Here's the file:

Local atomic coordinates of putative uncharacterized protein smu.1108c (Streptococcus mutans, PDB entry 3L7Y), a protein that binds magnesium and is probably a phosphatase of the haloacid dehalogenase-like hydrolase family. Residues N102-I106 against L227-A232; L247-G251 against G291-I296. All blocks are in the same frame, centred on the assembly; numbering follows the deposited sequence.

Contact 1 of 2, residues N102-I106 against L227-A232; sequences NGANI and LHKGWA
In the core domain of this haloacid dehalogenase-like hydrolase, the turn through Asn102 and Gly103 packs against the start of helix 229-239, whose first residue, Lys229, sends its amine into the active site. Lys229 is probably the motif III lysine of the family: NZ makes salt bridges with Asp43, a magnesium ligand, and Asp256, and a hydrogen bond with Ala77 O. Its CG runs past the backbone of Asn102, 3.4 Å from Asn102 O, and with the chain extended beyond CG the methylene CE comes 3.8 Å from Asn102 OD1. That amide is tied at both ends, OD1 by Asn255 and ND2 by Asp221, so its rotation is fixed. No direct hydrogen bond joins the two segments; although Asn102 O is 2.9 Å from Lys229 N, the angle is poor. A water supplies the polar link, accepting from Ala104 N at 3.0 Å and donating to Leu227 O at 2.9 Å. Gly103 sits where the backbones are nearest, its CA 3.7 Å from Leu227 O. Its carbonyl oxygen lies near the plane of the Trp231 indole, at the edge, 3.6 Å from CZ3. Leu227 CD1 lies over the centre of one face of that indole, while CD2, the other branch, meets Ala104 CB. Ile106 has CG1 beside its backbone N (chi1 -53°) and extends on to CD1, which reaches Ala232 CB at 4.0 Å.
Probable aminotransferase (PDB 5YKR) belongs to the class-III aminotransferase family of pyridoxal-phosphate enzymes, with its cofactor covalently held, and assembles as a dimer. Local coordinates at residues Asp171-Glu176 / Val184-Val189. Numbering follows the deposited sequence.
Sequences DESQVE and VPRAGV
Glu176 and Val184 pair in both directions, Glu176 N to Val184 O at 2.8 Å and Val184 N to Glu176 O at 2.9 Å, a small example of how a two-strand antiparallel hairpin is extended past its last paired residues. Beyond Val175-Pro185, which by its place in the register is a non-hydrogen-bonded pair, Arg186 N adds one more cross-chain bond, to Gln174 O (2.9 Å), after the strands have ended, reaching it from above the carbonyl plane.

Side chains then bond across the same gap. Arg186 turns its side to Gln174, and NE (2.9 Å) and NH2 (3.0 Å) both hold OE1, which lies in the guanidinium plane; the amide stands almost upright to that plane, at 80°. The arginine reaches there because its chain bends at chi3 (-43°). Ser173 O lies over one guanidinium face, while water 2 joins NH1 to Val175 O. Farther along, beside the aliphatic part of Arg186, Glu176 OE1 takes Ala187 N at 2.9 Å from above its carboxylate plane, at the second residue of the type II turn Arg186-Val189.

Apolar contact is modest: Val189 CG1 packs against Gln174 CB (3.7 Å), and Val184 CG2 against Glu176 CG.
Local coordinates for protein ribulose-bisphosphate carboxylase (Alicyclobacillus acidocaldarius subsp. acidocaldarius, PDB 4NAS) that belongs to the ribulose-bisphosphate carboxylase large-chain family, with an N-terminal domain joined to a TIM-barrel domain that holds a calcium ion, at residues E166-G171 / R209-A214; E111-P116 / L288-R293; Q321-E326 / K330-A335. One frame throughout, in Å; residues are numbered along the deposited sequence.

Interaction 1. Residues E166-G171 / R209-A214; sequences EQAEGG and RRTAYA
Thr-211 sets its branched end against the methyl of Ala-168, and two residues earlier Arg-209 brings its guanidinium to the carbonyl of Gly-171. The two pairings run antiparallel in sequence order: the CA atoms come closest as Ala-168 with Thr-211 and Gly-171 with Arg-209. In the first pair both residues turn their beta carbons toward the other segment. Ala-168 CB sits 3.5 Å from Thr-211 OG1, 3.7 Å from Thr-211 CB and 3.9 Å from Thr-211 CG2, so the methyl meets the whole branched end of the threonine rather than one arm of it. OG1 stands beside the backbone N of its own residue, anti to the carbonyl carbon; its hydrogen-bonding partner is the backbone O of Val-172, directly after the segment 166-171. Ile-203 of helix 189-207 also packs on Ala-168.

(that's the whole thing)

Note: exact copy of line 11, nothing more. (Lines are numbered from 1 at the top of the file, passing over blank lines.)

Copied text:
Thr-211 sets its branched end against the methyl of Ala-168, and two residues earlier Arg-209 brings its guanidinium to the carbonyl of Gly-171. The two pairings run antiparallel in sequence order: the CA atoms come closest as Ala-168 with Thr-211 and Gly-171 with Arg-209. In the first pair both residues turn their beta carbons toward the other segment. Ala-168 CB sits 3.5 Å from Thr-211 OG1, 3.7 Å from Thr-211 CB and 3.9 Å from Thr-211 CG2, so the methyl meets the whole branched end of the threonine rather than one arm of it. OG1 stands beside the backbone N of its own residue, anti to the carbonyl carbon; its hydrogen-bonding partner is the backbone O of Val-172, directly after the segment 166-171. Ile-203 of helix 189-207 also packs on Ala-168.